LAFF Review: Cyrus

By  · Published on June 24th, 2010

My first big screening at the Los Angeles Film Festival was Cyrus, written and directed by Jay and Mark Duplass, and starring John C. Reilly, Marisa Tomei, and Jonah Hill.

Ignoring the namesake of the film, Cyrus focuses not so much on Jonah Hill’s twenty one year old, socially maladjusted mama’s boy, and more on John C. Reilly’s character John. John is a schlubby, sad-sack forty something with an interestingly amiable relationship with his ex-wife Jamie (Catherine Keener), who after seven years is finally getting remarried. Jamie drags John out of his rut of sitting at home and barely working, and manages to get him to a party, with the prospect of meeting women.John does every conceivable thing to lay a heavy film of awkward on every female at the party, eventually resigning himself to drunken loneliness. This, of course – is when he meets the very open-minded and exceedingly lovely Molly, played with perfection by Marisa Tomei.

Molly not only seems attracted to John, but actively pursues him – to the amazement of both he and the audience. The only roadblock in their budding relationship is Molly never spending the night. Paranoid that the perfect woman in his life may be hiding something, John follows her home to discover that her secret is a full grown son named Cyrus with mommy issues and a streak of aggressive possessiveness. John attempts to gently insert himself in the little space that Cyrus allows between he and his mother over time, with confusing results.

Therein lies the comedy, and the drama. The trailers lend to an idea of there being a constant battle of wits between Cyrus and John in the attempt to win Molly over and push the other away, but the actual film spreads these moments around thinly, which I was happy with. Cyrus could have been a lot heavier on the comedy or even the darkness, but the happy medium struck in the film left me happy with the results. Cyrus is manipulative, cruel, and self-serving – but it’s very clear that the relationship he has with his mother is the only anchor in his life. He loves Molly, more than anything – and in his opinion, more than anyone ever could. The reason behind this unhealthy closeness isn’t explored in great depth, but it’s hinted at strongly that Molly let herself drift into that iceberg without much of a fight, perhaps even subconsciously steering that boat. In the end, Cyrus focuses more on John’s growth as a man and a partner, and his ability to let go of his past. The same is true of Molly, who eventually has to learn how to love her son without allowing him the power to destroy her ability to be actively and openly loved by others. Again, this is really Reilly’s movie, with a strong backup cast.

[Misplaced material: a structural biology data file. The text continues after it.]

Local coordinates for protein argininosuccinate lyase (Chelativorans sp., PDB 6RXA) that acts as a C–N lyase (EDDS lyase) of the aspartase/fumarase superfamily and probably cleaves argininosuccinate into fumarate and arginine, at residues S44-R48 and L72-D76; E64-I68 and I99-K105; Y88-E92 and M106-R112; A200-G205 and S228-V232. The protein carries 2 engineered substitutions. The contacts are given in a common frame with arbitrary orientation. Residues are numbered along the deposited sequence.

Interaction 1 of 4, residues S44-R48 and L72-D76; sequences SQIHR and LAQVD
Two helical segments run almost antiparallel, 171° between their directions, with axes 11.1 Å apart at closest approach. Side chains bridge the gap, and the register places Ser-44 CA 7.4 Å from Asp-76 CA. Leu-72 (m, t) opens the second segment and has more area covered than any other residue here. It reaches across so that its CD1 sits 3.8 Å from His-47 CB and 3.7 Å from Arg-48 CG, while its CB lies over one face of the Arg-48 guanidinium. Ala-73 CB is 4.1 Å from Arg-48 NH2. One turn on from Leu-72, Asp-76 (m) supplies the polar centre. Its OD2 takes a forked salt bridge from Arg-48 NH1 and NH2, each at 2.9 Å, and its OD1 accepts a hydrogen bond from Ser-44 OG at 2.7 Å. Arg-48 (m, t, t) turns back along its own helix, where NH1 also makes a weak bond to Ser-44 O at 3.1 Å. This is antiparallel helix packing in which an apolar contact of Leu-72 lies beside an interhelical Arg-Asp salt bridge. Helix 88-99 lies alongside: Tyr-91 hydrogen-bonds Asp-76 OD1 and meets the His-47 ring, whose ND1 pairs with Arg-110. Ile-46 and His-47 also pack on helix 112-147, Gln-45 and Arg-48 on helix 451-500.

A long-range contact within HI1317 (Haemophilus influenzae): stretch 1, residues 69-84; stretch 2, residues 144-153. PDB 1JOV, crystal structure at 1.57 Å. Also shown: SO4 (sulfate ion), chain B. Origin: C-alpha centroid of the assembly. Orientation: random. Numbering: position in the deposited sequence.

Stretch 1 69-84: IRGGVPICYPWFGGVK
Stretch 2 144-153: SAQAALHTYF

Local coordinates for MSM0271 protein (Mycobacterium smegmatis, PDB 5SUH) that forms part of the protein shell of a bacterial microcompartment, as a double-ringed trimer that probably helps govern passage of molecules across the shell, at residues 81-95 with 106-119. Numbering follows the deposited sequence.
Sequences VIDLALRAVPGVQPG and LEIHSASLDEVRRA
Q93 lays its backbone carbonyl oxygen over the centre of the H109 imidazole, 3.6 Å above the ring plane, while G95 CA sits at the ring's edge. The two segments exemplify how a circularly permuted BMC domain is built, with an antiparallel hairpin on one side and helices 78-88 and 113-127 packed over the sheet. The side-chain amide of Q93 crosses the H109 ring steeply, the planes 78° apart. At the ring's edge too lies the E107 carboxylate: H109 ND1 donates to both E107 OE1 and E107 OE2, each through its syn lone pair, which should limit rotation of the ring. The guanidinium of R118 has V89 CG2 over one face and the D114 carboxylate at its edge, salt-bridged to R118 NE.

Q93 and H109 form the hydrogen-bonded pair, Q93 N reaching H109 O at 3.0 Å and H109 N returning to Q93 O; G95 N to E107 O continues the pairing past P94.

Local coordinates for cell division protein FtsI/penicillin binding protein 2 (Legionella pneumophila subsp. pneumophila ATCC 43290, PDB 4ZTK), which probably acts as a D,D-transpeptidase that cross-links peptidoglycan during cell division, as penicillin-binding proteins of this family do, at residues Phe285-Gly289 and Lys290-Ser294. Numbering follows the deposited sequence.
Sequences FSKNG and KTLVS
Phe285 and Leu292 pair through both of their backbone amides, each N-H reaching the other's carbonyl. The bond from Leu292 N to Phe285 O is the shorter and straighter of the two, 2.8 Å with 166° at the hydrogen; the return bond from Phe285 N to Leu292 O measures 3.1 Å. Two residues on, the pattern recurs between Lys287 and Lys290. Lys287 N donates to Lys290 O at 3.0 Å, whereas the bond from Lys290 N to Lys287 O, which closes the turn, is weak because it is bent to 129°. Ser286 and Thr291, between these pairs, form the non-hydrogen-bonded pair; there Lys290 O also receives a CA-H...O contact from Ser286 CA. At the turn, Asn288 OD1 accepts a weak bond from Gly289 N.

Hill does an excellent job of portraying Cyrus, but I still feel like it’s mostly Jonah Hill doing a Jonah Hill character. He still makes the expected dirty jokes, the timing and tone is the same as in anything else you’ve seen – I hope whatever he does next that isn’t Apatow-esque will completely do away with any aspect of the familiar. I say this because Jonah really does shine during the dramatic scenes in Cyrus. He does rage and hurt very well; much more expertly than I would have expected given his body of work.

Tomei, again, is lovely as Molly. She’s genuine, warm, and really blends the strength of being a single mother to a very unique child with the vulnerability that comes from the other side of that coin. She’s been burned by men vanishing upon dealing with Cyrus, but she has a thread of hope in her that is very endearing.

I think my biggest issue with the film is John C. Reilly, and it’s mostly due to my access to other work that he’s done. He’s developed a new voice over the last few years that definitely comes from his interactions with Judd Apatow, Will Ferrell, and his Adult Swim fame. The guy is fantastic at drama, was always clearly funny (Reed Rothchild anyone?), but the funny seems to intermittently take over scenes that just – aren’t. He’s great through most of the film, really, but I’m not so sure that it’s a good thing that after he speaks a line, I expect him to finish with, “…for your health!”

That aside, Cyrus is an easy movie to slip into and thoroughly enjoy, the characters have depth and substance, and the story is engaging.

The Upside: Strong cast, crisp and well written story, doesn’t overdo the drama or the comedy.

The Downside: John C. Reilly channeling Dr. Steve Brule from time-to-time.

On The Side: When your ex has a key to your apartment, never… you know, do certain things with music turned up inconveniently loud. You’ll see…

Grade: B+